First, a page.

Friday, October 3, 2008

Pham-Remmele not feeling very welcoming

"We must not continue to welcome into Madison more at-risk populations from elsewhere because we will never have sufficient resources to provide for them." - Madison Alder Thuy Pham-Remmele, 20th District.

I'm aware that sentiments such as this one exist, but it's somewhat rare to see them laid so bare, and by an elected official, no less. And I couldn't disagree with it more.

A skirmish of sorts has broken out between Pham-Remmele and those who advocate for more affordable housing and public services, the result of an email sent by Madison Police Captain Jay Lengfeld (West District) to Pham-Remmele. In it, Lengfeld argues that:
1. The City needs to reduce or freeze the number of subsidized housing units in the city. The at risk population in Madison has exceeded the ability of service provides to service them.

2. The City needs to license landlords, so we have citywide standards and can weed out the bad ones.

3. Landlords need more protection to deny applicants with a history of bad behavior. The Russett Rd shooting is a prefect example: a family was evicted from an address on the Southside for behavior reasons and within weeks they had the same bad behavior in the Russett Rd area. We are now evicting them from Russett, but I am sure they will find housing somewhere else in the city and bring the same problems to that neighborhood.
At first blush, I think most folks would agree that landlords should be able to better screen out bad tenants. But, according to Ald. Brenda Konkel, they already do have that ability under the law, so Lengfeld's point seems redundant. Konkel further breaks down his arguments, going on to note that:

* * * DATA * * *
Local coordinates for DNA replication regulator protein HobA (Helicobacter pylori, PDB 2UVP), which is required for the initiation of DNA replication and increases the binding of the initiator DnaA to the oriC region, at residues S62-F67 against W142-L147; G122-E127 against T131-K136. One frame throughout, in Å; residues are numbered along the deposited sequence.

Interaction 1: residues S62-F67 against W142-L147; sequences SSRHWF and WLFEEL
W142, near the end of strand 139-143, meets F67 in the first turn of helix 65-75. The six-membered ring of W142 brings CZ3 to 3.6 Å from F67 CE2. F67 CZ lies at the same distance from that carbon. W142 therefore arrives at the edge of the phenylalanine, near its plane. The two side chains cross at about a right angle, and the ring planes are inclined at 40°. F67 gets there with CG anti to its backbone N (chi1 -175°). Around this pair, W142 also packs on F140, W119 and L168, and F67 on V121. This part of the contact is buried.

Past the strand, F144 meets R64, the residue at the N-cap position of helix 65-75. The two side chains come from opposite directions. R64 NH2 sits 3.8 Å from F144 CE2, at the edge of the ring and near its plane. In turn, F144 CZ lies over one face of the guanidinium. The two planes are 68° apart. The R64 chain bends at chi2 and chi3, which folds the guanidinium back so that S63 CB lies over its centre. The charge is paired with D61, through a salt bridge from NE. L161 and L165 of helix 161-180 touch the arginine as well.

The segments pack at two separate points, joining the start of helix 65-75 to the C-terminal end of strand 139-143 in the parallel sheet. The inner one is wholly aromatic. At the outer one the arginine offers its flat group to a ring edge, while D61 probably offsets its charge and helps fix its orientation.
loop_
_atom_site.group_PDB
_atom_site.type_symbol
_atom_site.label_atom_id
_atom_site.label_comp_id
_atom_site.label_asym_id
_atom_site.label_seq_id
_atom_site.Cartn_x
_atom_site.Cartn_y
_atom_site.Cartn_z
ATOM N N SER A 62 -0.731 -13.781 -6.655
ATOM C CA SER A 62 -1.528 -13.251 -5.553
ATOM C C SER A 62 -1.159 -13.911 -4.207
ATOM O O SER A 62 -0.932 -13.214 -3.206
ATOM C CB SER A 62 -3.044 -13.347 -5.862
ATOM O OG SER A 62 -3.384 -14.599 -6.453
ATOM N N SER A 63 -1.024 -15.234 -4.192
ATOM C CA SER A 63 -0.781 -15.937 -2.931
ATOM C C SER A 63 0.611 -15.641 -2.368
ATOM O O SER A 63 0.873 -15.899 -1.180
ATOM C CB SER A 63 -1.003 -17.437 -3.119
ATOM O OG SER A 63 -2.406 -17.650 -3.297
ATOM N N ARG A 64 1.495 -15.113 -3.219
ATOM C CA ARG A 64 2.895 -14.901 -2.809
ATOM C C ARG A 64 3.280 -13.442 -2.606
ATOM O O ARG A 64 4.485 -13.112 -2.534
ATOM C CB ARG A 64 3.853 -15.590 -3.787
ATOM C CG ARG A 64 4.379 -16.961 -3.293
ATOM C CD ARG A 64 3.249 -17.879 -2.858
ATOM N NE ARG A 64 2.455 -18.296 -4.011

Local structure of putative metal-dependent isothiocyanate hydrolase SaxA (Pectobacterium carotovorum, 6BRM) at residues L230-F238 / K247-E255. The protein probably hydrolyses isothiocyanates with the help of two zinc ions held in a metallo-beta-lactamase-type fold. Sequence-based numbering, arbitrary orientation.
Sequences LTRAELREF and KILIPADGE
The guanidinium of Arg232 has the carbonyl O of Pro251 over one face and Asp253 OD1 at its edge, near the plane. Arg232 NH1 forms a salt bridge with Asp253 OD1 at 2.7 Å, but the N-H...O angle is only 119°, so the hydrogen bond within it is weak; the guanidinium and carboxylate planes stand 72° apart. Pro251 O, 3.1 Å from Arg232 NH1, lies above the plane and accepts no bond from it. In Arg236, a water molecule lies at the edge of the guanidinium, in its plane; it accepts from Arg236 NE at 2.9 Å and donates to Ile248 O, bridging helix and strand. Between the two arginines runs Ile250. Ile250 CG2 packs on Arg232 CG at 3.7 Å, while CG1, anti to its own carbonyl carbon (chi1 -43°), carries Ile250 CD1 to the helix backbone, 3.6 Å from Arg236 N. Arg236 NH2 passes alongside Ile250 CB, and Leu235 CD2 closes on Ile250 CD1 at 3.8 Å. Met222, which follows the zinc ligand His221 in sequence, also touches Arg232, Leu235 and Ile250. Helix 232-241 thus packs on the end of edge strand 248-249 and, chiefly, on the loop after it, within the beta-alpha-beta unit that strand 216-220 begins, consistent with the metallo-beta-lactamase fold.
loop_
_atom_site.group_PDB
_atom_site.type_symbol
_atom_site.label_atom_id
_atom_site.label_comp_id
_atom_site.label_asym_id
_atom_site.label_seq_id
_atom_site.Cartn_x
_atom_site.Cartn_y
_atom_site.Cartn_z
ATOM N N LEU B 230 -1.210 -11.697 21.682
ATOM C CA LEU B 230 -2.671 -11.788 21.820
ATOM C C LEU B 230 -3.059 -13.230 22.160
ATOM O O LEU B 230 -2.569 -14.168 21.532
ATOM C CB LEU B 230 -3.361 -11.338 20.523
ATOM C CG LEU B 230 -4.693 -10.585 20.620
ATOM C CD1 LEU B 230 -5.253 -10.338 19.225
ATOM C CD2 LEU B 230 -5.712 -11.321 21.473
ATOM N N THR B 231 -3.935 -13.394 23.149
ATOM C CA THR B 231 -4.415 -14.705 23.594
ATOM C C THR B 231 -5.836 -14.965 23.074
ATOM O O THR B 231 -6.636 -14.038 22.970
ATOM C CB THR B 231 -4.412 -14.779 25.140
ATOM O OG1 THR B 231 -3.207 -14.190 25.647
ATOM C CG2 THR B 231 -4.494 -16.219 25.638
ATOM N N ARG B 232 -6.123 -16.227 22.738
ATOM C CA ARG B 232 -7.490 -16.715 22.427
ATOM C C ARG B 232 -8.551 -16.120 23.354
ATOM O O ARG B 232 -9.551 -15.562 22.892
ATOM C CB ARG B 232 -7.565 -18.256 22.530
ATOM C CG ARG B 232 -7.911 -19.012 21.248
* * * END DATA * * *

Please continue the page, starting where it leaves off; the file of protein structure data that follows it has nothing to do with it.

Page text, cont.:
1. The City hasn't increased its subsidized housing stock in, um, years. CDA hasn't built any new public housing units since the 1970's and the section 8 program hasn't added any Section 8 vouchers since the 1990s.

2. Landlords have all the ability in the world to deny tenants for bad behavior and eviction records. They simply have to do landlord reference checks and check CCAP.

3. There is no money in the City budget for increased community services to help service providers because we gave it all to the police department last year for their 30 new officers to deal with these problems. You can't have it both ways, do we need police to solve these problems or services?
I'd be curious to look over just what money is and is not allocated in the City budget for community services, and what, if any, those services are. But otherwise, Konkel makes some good points. We poured a ton of money into adding 30 new officers to the rolls--which still seems pretty excessive to me--and now Lengfeld's complaining that that's not enough. Since we clearly don't have the money to both add lots of officers and increase city services, we should maybe be spending more time figuring out which is the better investment. Me? I suspect we could have met in the middle, adding a smaller number of new officers and somewhat better funding for community services.

Law enforcement is important, but it doesn't solve everything. We need to work harder at preventing crimes in the first place, and a lot of that relies on making sure all of our citizens, at-risk or otherwise, are well served: good schools, affordable housing, accessible daycare, respite centers, job training, and after school programs are all good examples.